Health Statistics: Shaping Policy and Practice to Improve the Populations Health

Hardcover | June 8, 2005

EditorDaniel J. Friedman, Edward L. Hunter, R. Gibson Parrish

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Health statistics have been an essential tool for improving the health of populations for centuries, yet no single book covers the key elements in developing, using, and improving them. This volume fills that crucial gap by providing a comprehensive account of the essential concepts andcomplex underpinnings of health statistics. It gives a broad and detailed view of the sources and uses of health statistics and explores contemporary issues confronting the health statistics enterprise, including privacy, technology, and the emergence of health data standards. It also proposesfundamental changes needed to improve health statistics that can be embraced by practitioners at all levels of government and the private sector. The book is guided throughout by a comprehensive model of population health that expands the traditionally held view of what factors influence health. Thechapters are grouped into five sections: 1) defining health statistics-context, history, and organization; 2) collecting and compiling health statistics; 3) putting health statistics to use; 4) identifying current and forthcoming issues and 5) transforming health statistics through new conceptualframeworks. This logical organization helps make the book suitable for graduate courses in public health and public health surveillance, health services research, population health statistics, or population health information systems. It will be equally useful for the staff of the manyorganizations that comprise the health statistics enterprise, for health professionals seeking a broader context for their efforts, and for researchers aiming to advance the field of health statistics and their application to health policy or public health practice.

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Health statistics have been an essential tool for improving the health of populations for centuries, yet no single book covers the key elements in developing, using, and improving them. This volume fills that crucial gap by providing a comprehensive account of the essential concepts andcomplex underpinnings of health statistics. It g...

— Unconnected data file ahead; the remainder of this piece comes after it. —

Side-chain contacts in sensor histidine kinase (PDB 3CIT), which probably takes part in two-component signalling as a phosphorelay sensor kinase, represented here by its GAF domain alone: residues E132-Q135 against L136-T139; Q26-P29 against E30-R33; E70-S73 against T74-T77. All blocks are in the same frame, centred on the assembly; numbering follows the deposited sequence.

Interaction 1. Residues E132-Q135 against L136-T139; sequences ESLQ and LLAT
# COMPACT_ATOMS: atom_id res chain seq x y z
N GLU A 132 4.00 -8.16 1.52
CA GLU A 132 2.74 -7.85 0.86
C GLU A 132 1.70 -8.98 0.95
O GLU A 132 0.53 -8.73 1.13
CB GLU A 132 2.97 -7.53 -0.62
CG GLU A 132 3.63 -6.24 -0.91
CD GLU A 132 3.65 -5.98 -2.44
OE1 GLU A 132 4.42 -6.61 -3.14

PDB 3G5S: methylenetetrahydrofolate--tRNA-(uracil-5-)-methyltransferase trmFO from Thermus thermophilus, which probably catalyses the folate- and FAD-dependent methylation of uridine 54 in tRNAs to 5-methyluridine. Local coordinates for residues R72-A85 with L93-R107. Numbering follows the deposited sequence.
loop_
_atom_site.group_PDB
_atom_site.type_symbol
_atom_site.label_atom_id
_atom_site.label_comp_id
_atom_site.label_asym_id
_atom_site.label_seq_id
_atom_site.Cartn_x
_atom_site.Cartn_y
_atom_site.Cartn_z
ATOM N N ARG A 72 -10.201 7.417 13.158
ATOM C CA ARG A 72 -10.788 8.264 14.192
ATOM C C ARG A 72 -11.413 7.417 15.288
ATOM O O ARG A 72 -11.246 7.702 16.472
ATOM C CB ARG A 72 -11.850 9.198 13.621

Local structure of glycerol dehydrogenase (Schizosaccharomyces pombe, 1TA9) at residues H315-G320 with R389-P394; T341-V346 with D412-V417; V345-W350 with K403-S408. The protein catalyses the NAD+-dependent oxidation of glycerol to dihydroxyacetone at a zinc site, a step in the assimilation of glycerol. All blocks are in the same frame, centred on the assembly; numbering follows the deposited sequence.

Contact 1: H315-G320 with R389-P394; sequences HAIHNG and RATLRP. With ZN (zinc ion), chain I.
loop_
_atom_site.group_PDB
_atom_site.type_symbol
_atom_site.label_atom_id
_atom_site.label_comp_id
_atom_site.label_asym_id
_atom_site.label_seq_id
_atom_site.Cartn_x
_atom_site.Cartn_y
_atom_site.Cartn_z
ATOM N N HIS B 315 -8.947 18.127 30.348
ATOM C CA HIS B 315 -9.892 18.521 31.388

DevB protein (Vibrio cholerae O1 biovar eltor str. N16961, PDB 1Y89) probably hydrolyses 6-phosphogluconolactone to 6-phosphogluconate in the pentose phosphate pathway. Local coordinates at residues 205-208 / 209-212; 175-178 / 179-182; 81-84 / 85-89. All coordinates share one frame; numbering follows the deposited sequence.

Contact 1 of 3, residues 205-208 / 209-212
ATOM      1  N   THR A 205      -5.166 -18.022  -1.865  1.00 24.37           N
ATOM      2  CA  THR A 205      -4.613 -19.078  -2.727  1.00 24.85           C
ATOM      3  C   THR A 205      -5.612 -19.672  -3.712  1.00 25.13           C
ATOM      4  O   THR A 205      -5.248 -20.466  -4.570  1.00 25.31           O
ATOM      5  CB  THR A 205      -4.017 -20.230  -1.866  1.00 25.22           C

Daniel J. Friedman is at Massachusettes Department of Public Health. Edward L. Hunter is at National Center for Health Statistics.

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Format:HardcoverDimensions:560 pages, 6.42 × 9.29 × 1.18 inPublished:June 8, 2005Publisher:Oxford University PressLanguage:English

The following ISBNs are associated with this title:

ISBN - 10:0195149289

ISBN - 13:9780195149289

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Table of Contents

Section 1: Defining Health Statistics: Context, History, and Organization1. Health Statistics: Definition and Conceptual Framework2. Health Statistics in Historical Perspective3. The Health Statistics EnterpriseSection 2: Collecting and Compiling Health Statistics4. Health Statistics from Notifications, Registration Systems, and Registries5. Health Surveys6. Administrative Health Data7. Health Statistics from Non-Health Sources8. Standards and Their Use in Health Statistics9. Linking, Combining, and Disseminating Data for Understanding the Population's HealthSection 3: Using Health Statistics10. Using Health Statistics: From Data to Information to Knowledge11. Why Truth Matters: Health Statistics in Health Policy12. Health Statistics in Public Health PracticeSection 4: Identifying Current and Forthcoming Issues in Health Statistics13. Population Health Monitoring14. Privacy, Confidentiality, and Health Statistics15. New Technologies, the Internet, and Health Statistics16. Modeling Health -- the Role of Simulation Models in 21st Century Health Information SystemsSection 5: Transforming Health Statistics through New Conceptual Frameworks17. Recent Developments in Health Information: An International Perspective18. From Health Statistics to Health Information Systems: A New Path for the 21st Century19. Population Health: New Paradigms and Implications for Health Information Systems20. Health Statistics and the National Health Information Infrastructure: A View from the United StatesSumming Up: Towards a 21st Century Vision for Health StatisticsIndex